Critical Thinking in Tutoring
Critical thinking is the process we use to reflect on, access and judge the assumptions underlying our own and others ideas and actions. This often includes “the thinker’s dispositions and orientations; a range of specific analytical, evaluative, and problem-solving skills; contextual influences; use of multiple perspectives; awareness of one’s own assumptions; capacities for metacognition; or a specific set of thinking processes or tasks” (Stassen, Herrington, Henderson, 2011).
Why Do Tutors need to be Critical Thinkers?
In courses with large amounts of content, there is a real risk that students memorize information without genuine comprehension. This surface learning often disappears soon after the test has been written. Application, analysis, evaluation, and creation are often referred to as higher level thinking or Critical Thinking. This type of thinking is the key to deep learning where you develop knowledge, skills, and an academic mindset so that you learn more efficiently. You will acquire and retain more academic knowledge and will be able to use the materials throughout your University and professional career.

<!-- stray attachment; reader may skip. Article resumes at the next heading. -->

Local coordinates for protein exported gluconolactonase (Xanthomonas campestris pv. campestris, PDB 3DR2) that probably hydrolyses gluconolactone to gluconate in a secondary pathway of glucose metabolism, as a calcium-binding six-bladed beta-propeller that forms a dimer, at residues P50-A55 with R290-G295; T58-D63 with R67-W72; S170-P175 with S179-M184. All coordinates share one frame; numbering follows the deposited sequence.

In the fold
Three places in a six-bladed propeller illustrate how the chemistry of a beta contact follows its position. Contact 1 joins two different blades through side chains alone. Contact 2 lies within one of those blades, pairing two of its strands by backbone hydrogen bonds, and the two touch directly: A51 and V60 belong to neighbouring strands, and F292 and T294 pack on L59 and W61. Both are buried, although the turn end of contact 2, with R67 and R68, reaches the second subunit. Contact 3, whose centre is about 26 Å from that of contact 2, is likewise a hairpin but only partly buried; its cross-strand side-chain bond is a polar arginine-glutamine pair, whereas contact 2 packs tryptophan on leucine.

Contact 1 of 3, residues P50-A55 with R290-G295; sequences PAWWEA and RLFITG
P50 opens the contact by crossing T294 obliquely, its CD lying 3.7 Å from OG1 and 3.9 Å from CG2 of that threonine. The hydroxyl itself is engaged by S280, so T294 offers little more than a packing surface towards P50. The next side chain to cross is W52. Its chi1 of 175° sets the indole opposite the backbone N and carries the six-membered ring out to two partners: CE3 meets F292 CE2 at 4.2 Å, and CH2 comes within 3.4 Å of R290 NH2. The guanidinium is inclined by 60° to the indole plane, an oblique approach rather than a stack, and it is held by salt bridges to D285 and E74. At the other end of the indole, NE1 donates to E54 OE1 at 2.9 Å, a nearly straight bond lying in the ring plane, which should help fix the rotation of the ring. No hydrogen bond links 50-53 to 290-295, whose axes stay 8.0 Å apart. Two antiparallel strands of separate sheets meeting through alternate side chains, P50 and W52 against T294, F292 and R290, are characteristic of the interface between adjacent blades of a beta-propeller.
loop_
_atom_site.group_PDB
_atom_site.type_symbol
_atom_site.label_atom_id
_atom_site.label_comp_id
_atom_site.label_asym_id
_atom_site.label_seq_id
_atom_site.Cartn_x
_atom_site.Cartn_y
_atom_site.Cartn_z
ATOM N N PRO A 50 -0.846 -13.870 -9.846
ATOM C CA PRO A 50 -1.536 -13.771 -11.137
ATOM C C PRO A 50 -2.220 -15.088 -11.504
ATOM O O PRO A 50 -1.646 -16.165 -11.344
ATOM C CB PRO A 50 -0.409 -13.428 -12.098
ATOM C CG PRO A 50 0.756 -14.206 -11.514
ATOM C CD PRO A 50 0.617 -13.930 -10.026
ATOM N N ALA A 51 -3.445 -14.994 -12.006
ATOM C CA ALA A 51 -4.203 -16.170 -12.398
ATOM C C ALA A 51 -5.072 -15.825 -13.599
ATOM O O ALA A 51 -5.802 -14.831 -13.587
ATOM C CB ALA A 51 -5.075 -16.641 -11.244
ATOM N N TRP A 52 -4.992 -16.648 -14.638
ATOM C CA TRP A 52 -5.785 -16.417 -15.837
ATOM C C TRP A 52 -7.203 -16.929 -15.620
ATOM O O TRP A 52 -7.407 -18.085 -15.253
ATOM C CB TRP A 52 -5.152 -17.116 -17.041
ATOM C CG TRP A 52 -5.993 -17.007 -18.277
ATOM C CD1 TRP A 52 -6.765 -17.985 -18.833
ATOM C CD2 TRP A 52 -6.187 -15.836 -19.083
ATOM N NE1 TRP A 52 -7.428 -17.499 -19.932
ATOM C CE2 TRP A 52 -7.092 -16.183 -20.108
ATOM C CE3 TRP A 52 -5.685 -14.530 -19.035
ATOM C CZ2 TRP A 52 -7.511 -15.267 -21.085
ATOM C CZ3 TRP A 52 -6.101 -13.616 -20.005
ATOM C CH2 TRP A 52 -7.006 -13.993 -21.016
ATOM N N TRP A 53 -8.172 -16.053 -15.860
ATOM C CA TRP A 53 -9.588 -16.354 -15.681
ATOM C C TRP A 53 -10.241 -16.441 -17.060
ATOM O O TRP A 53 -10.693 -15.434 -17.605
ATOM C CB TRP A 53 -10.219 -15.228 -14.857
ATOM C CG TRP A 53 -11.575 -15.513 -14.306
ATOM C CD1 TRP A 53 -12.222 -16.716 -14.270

How do Tutors Use Critical Thinking Skills?
A deep learning approach to tutoring includes:
- Writing study questions;
- Coaching the tutee to figure out the answers before looking them up;
- Breaking down complex processes step-by-step;
- Closing notes and answering questions to see how much is remembered.
Avoid thinking blockages by yourself and your tutee through:
- Using facts not assumptions;
- Accessing multiple points of view;
- Interpreting information accurately to prevent conflicts;
- Discussing issues with others;
- Asking (and answering) questions!
Discuss Why Questions are used in Tutoring
When a tutor questions a tutee, they are doing so to find out the level of the tutee’s understanding and to identify the next learning goal that needs to be met. It is important for the Tutor to use the right questions to find out what the Tutee knows.
Although there are numerous ways to categorize learning, the taxonomy developed by Benjamin Bloom and colleagues (later revised by David Krathwohl and colleagues) for cognitive knowledge or domain is widely used in education. This cognitive taxonomy can help tutors with:
- Setting learning objectives and goals
- Selecting tutoring strategies
- Formulating questions to use in tutoring sessions
- Assessing if the learning goals have been met.